– American Values Network, “Ayn Rand & GOP Budget vs. Judeo-Christian Morality

“[Faith] is a sign of a psychological weakness … I regard it as evil to place your emotions, your desire, above the evidence of what your mind knows. That’s what you’re doing with the idea of God.”
– Ayn Rand, from an interview with Phil Donahue in the 1970s.

“Through our civic organizations, through our churches, through our charities — through all of our different groups where we interact with people as a community — that’s how we advance the common good.”
– Rep. Paul Ryan, quoted in “Christian Debate: Was Jesus For Small Government?”, April 16, 2012.

“What I am fighting is the idea that charity is a moral duty and a primary virtue.”
– Ayn Rand, from an interview in Playboy magazine, March 1964.

“Ayn Rand more than anyone else did a fantastic job of explaining the morality of capitalism, the morality of individualism…it is the morality of what is going on right now and how it offends the morality of individuals working toward their own free will that is under attack and it is that that I think Ayn Rand would be commenting on that we need more than ever.”
– Rep. Paul Ryan

Mike Wallace: “You say you don’t like the kind of altruism by which we live. You like a certain kind of Ayn Randist selfishness.”
Ayn Rand: “ ‘Don’t like’ is too weak a word, I consider it evil.”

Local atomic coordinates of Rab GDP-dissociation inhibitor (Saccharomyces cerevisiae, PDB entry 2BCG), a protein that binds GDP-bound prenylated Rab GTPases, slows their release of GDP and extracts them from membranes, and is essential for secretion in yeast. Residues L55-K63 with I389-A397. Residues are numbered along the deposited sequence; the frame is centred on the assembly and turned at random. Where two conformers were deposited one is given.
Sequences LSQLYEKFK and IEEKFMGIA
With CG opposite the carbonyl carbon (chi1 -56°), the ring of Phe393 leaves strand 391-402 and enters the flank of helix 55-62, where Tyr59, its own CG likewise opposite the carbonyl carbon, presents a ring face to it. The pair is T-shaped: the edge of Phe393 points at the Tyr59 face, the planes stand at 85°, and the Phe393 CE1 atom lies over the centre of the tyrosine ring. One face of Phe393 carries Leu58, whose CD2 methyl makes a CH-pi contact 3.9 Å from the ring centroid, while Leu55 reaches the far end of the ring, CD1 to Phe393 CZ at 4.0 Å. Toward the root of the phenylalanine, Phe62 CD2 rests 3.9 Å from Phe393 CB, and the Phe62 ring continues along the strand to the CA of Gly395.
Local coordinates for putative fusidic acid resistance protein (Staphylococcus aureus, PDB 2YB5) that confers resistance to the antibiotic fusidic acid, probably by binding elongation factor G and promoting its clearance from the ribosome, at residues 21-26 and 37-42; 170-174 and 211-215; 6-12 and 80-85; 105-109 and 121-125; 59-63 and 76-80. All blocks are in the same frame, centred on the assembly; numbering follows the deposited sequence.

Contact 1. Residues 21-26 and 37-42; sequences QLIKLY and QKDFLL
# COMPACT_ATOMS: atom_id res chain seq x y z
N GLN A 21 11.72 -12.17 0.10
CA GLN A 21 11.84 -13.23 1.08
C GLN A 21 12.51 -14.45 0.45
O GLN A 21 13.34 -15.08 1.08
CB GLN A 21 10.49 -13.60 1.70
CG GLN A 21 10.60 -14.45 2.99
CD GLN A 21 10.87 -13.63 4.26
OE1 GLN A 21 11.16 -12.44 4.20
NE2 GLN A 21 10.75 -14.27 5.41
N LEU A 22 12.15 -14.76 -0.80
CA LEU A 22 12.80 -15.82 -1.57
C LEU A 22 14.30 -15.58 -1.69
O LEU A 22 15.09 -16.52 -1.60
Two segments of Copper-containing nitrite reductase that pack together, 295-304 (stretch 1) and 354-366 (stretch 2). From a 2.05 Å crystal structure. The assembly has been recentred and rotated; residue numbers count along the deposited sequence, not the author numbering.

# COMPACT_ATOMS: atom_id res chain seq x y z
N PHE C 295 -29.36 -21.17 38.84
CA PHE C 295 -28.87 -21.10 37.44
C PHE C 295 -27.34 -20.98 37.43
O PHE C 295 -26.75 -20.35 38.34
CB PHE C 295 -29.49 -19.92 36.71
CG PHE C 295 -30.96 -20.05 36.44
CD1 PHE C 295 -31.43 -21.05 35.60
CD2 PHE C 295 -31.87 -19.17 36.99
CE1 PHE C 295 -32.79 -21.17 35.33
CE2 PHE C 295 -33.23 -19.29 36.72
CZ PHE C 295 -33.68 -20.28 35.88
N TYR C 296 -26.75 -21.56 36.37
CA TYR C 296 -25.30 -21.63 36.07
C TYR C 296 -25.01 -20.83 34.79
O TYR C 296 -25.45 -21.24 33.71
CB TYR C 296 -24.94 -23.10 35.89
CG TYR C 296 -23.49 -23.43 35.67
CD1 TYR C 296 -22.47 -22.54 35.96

– From “The Mike Wallace Interview” CBS News, 1959.

“The whole damned history of the world is a story of the struggle between the selfish and the unselfish! … All the bad around us is bred by selfishness. Sometimes selfishness even gets to be a cause, an organized force, even a government. Then it’s called Fascism.”
– Garson Kanin, “Born Yesterday.”

“[Under Ayn Rand’s Objectivist philosophy]: No government except the police, courts of law, and the armed services. No regulation of anything by any government. No Medicare or Medicaid. No Social Security. No public schools. No public hospitals. No public anything, in fact. Just individuals, each looking out for himself, not asking for help or giving help to anyone.”
– Gary Weiss, “The Horrors of an Ayn Rand World: Why We Must Fight for America’s Soul,”, March 26, 2012.

“I give out Atlas Shrugged as Christmas presents, and I make all my interns read it.”
– Rep. Paul Ryan. [He gives out “Atlas Shrugged” as Christmas presents? Whew, talk about cognitive dissonance.]

“Then Jesus beholding him loved him, and said unto him, One thing thou lackest: go thy way, sell whatsoever thou hast, and give to the poor, and thou shalt have treasure in heaven: and come, take up the cross, and follow me.”
– Matthew 10:21 (KJV)